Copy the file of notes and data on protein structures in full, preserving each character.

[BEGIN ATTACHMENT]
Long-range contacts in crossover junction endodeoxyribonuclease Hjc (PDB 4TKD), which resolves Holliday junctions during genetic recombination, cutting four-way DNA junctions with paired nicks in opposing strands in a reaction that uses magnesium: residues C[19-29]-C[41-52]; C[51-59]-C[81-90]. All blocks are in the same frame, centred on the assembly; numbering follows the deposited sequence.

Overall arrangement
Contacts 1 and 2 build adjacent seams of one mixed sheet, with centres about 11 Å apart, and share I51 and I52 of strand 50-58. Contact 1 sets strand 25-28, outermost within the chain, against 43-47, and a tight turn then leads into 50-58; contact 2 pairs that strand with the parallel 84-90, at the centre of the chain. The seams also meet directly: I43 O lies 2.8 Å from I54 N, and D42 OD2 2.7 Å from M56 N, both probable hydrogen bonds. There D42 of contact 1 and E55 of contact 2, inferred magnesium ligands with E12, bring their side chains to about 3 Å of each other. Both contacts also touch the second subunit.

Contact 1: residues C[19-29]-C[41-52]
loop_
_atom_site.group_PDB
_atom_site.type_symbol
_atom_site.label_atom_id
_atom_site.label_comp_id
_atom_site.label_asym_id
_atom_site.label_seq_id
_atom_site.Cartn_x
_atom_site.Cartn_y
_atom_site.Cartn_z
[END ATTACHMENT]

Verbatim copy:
Long-range contacts in crossover junction endodeoxyribonuclease Hjc (PDB 4TKD), which resolves Holliday junctions during genetic recombination, cutting four-way DNA junctions with paired nicks in opposing strands in a reaction that uses magnesium: residues C[19-29]-C[41-52]; C[51-59]-C[81-90]. All blocks are in the same frame, centred on the assembly; numbering follows the deposited sequence.

Overall arrangement
Contacts 1 and 2 build adjacent seams of one mixed sheet, with centres about 11 Å apart, and share I51 and I52 of strand 50-58. Contact 1 sets strand 25-28, outermost within the chain, against 43-47, and a tight turn then leads into 50-58; contact 2 pairs that strand with the parallel 84-90, at the centre of the chain. The seams also meet directly: I43 O lies 2.8 Å from I54 N, and D42 OD2 2.7 Å from M56 N, both probable hydrogen bonds. There D42 of contact 1 and E55 of contact 2, inferred magnesium ligands with E12, bring their side chains to about 3 Å of each other. Both contacts also touch the second subunit.

Contact 1: residues C[19-29]-C[41-52]
loop_
_atom_site.group_PDB
_atom_site.type_symbol
_atom_site.label_atom_id
_atom_site.label_comp_id
_atom_site.label_asym_id
_atom_site.label_seq_id
_atom_site.Cartn_x
_atom_site.Cartn_y
_atom_site.Cartn_z